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Memory Barrier Question

    Question

  • I have a parallel algorithm that looks like this:

    Step 1: Mutate a bunch of global data
    Step 2: Call Thread.MemoryBarrier
    Step 3: Set a bunch of AutoResetEvents for stalled threads so they wake up and process the global data (treating global data as read-only)
    Step 5: Go back to Step 1 and repeat

    Do I need step #2? I was thinking that if step 3 was the creation of threads, there is an implicit memory barrier. But since step 3 is simply un-stalling existing threads (they are waiting on reset events), I would probably need one, correct?

    Tuesday, April 18, 2017 9:38 PM

Answers

  • No you don't need a memory barrier.

    You, however, should probably mark the field as volatile if you intend to change it so the compiler doesn't optimize it. Also I believe there was a change to the memory model way back in CLR 4 or thereabouts that helps ensure that volatile are not reordered in an invalid way. In general the optimizer can cache reads and reorder them. It simply cannot move reads before writes. But when other threads are changing the value then this breaks. I don't believe that to be the case in the simple example you gave but if this code were to be maintained over time it becomes a distinct possibility.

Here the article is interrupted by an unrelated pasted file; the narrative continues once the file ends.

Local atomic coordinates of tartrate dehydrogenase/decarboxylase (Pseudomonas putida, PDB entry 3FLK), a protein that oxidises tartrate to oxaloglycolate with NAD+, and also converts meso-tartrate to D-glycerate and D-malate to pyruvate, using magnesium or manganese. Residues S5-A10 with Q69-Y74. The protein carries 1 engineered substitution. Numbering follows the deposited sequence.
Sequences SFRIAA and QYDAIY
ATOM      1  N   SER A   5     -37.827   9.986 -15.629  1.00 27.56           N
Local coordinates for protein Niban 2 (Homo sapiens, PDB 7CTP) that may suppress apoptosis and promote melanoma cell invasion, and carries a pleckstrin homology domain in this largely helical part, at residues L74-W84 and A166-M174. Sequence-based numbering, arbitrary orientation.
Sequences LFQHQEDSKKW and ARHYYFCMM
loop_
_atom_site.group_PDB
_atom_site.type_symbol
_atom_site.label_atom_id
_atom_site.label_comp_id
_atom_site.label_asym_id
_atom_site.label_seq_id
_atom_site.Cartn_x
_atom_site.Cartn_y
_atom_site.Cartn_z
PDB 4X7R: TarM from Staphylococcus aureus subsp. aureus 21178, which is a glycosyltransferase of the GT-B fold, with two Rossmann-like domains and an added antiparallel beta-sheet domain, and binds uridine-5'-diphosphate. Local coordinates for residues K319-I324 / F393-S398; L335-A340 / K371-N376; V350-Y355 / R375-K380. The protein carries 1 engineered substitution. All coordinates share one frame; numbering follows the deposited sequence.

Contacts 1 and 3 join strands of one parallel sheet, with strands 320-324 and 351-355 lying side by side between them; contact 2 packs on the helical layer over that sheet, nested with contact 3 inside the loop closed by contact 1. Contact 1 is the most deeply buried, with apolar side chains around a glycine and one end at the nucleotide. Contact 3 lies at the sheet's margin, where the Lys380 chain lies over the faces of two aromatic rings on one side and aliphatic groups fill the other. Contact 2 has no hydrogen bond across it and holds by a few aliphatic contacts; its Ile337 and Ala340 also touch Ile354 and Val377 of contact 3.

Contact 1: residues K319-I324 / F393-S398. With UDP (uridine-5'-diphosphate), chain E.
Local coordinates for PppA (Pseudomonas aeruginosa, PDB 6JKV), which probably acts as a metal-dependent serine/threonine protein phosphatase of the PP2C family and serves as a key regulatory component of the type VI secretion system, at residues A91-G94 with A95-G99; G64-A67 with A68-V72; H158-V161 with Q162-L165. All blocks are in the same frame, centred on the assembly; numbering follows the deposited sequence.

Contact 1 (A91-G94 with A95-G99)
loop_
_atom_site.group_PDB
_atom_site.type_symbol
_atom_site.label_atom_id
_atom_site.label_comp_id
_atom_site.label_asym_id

Wednesday, April 19, 2017 8:26 PM
    Moderator

All replies

  • Hi Elliott Prechter,

    Thank you for posting here.

    You use the Thread.MemoryBarrier to do the synchronization. You could use the lock or monitor to do the synchronization directory.

    I hope this would be helpful.

    Best Regards,

    Wendy


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    Wednesday, April 19, 2017 8:14 AM
    Moderator
  • Thanks, but I don't understand why an explicit MemoryBarrier would be required here. Doesn't the AutoResetEvent.Set() cause an implicit memory barrier in the main thread, and AutoResetEvent.WaitOne()s cause implicit memory barriers in the slave threads? So it should be safe to remove Step 2 in my example?